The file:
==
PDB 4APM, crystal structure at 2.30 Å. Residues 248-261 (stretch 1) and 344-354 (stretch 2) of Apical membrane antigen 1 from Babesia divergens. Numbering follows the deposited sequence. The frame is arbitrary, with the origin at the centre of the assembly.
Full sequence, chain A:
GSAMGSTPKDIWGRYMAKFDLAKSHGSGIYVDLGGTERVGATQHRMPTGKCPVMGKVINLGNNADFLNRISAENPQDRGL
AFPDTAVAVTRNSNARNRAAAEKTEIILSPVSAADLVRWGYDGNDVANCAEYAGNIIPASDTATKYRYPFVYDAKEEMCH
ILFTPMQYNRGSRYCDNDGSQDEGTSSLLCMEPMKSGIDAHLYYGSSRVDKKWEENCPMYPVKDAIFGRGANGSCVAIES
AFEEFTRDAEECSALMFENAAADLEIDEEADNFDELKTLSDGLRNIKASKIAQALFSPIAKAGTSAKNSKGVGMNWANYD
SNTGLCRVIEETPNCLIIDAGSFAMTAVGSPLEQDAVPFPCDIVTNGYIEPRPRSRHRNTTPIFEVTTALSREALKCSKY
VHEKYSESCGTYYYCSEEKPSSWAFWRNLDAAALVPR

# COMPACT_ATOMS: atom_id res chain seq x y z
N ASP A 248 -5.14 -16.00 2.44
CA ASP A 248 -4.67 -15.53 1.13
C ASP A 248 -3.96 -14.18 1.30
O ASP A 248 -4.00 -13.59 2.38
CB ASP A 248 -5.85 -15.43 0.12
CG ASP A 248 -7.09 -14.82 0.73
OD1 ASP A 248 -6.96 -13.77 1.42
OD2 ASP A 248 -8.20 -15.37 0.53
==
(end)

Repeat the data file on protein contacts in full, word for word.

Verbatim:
PDB 4APM, crystal structure at 2.30 Å. Residues 248-261 (stretch 1) and 344-354 (stretch 2) of Apical membrane antigen 1 from Babesia divergens. Numbering follows the deposited sequence. The frame is arbitrary, with the origin at the centre of the assembly.
Full sequence, chain A:
GSAMGSTPKDIWGRYMAKFDLAKSHGSGIYVDLGGTERVGATQHRMPTGKCPVMGKVINLGNNADFLNRISAENPQDRGL
AFPDTAVAVTRNSNARNRAAAEKTEIILSPVSAADLVRWGYDGNDVANCAEYAGNIIPASDTATKYRYPFVYDAKEEMCH
ILFTPMQYNRGSRYCDNDGSQDEGTSSLLCMEPMKSGIDAHLYYGSSRVDKKWEENCPMYPVKDAIFGRGANGSCVAIES
AFEEFTRDAEECSALMFENAAADLEIDEEADNFDELKTLSDGLRNIKASKIAQALFSPIAKAGTSAKNSKGVGMNWANYD
SNTGLCRVIEETPNCLIIDAGSFAMTAVGSPLEQDAVPFPCDIVTNGYIEPRPRSRHRNTTPIFEVTTALSREALKCSKY
VHEKYSESCGTYYYCSEEKPSSWAFWRNLDAAALVPR

# COMPACT_ATOMS: atom_id res chain seq x y z
N ASP A 248 -5.14 -16.00 2.44
CA ASP A 248 -4.67 -15.53 1.13
C ASP A 248 -3.96 -14.18 1.30
O ASP A 248 -4.00 -13.59 2.38
CB ASP A 248 -5.85 -15.43 0.12
CG ASP A 248 -7.09 -14.82 0.73
OD1 ASP A 248 -6.96 -13.77 1.42
OD2 ASP A 248 -8.20 -15.37 0.53